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Unnecessary Drama: Providing a Legally Sufficient Affidavit of Support

Many Americans were tuned in today to see what various celebrities were wearing to the Academy Awards and who would take home the Oscars. However, there appears to be more drama in the rest of the world than even Hollywood could conjure. For example, internationally there continues to be worrying news about the deteriorating situation in eastern Ukraine and the territorial ambitions of the Russian Federation, which shocked many with its military incursion into Crimea. Domestically, we are seeing even more evidence that conservative lawmakers are under pressure not to move forward with Comprehensive Immigration Reform ("CIR") as shown by the publicized negative reaction to Republican U.S. Senator Marco Rubio, whose work on the issue many believed was refreshing.

Last Wednesday alone saw several other out-of-character portrayals: the veto by Republican Arizona Governor Jan Brewer, who is no stranger to the CIR debate, of a bill that would permit businesses to refuse services to gay and lesbian individuals on the basis of religious belief; the release by U.S. Customs and Border Protection ("CBP"), a sub-agency of the U.S. Department of Homeland Security ("DHS"), of a negative report regarding tactics used by its U.S. Border Patrol to engage with potential and actual unlawful border crossings; and the onset of torrential storms in Southern California.

Not to be outdone by the drama exhibited by, among other things, Los Angeles commuters attempting to drive in the rain, the United States Court of Appeals for the Ninth Circuit ("Ninth Circuit"), which is the federal appeals court that hears petitions for review from the Board of Immigration Appeals ("BIA") regarding removal proceedings conducted within the Western States, provided what some would perceive as an award-winning critique of a decision by the BIA. That critique came in the form of Tadevosyan v. Holder, a case concerning an Armenian-citizen man who following the dismissal by the BIA of his administrative appeal filed a timely motion to reopen based on his marriage to a U.S. citizen who had pending for him an immediate-relative family-based immigrant petition. Although the man attached to his motion evidence that that petition was pending, his Green-Card application to be heard prospectively by the relevant U.S. Immigration Court, and an affidavit of support including income-related documents by a joint sponsor, DHS opposed the motion on the basis that the petition had not yet been approved and on the perceived insufficiency of the affidavit of support. Instead of following what many believe would be a reasonable course of action and granting the man's timely motion to reopen, the BIA opted to side with DHS and to deny the motion on the very same bases cited by DHS, thereby extending the drama of the man's immigration case.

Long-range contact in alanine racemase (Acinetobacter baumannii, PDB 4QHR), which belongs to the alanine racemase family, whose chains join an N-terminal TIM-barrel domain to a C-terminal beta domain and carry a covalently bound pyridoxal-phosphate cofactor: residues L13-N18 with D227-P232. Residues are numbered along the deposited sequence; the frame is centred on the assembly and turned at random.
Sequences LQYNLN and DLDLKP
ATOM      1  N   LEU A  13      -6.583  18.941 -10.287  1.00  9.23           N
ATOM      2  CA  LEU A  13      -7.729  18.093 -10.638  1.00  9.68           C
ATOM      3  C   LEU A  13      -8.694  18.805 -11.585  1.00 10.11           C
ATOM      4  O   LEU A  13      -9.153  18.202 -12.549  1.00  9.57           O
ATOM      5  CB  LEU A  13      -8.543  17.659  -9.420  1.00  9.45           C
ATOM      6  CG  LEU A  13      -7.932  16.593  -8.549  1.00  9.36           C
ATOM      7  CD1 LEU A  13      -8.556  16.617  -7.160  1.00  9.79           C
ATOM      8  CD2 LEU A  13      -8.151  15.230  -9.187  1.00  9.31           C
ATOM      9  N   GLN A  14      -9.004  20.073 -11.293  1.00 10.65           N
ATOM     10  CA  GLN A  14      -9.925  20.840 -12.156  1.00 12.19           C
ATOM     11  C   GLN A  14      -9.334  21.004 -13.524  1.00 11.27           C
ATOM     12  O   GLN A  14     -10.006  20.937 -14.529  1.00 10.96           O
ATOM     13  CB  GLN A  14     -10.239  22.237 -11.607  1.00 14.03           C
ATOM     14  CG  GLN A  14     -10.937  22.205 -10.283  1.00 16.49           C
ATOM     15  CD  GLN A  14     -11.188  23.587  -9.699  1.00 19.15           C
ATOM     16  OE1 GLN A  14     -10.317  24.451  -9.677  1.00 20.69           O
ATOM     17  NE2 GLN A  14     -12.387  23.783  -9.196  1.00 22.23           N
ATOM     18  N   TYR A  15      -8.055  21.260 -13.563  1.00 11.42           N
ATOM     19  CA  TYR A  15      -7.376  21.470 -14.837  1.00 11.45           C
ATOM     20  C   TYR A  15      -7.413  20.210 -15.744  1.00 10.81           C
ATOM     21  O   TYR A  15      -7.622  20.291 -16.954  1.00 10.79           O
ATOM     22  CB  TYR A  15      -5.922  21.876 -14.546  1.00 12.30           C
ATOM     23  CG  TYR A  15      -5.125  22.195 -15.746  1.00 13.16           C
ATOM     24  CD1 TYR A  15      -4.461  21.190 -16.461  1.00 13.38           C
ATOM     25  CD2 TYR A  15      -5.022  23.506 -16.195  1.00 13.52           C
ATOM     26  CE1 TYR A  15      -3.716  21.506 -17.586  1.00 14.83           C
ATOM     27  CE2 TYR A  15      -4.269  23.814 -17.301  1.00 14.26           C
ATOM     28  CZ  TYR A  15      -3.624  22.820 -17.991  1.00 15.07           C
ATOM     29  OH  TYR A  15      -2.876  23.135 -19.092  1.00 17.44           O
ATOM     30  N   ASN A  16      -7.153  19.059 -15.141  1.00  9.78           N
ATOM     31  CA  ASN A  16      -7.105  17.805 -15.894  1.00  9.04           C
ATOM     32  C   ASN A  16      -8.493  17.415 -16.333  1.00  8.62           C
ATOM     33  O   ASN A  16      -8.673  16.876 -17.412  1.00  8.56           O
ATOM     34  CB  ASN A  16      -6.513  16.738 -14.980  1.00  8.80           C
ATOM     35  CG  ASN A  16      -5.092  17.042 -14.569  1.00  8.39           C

The Ninth Circuit sought to put an end to the man's immigration-related drama by stating in its own form of dramatic fashion, "As we read the BIA's decision here, it is one of those in which the BIA improperly accorded controlling weight to thefact that DHS opposed the motion, without regard to whether the basis of that opposition was correct. The BIA recounted, in one sentence, the substance of the DHS's opposition. It did not analyze at all whether DHS's position ... held water." After subsequently engaging in the appropriate analysis and deciding that the pending nature of the relevant petition and the documents in support of the affidavit of support were adequate to warrant reopening of the man's removal proceedings, the Ninth Circuit concluded by stating, "[T]he failure to provide any reasoned explanation confirms that the [BIA] denied the motion because DHS objected, not because it considered DHS's objection on the merits and agreed with its reasoning."

Aside from the dramatic language used, the opinion's extensive analysis of what is required for a legally sufficient affidavit of support is what makes the decision noteworthy. Using that analysis to one's benefit by ensuring an affidavit of support is legally sufficient may require skilled immigration-related legal advice, which can be used to ensure an unsurprising and consequently undramatic resolution to one's immigration matter.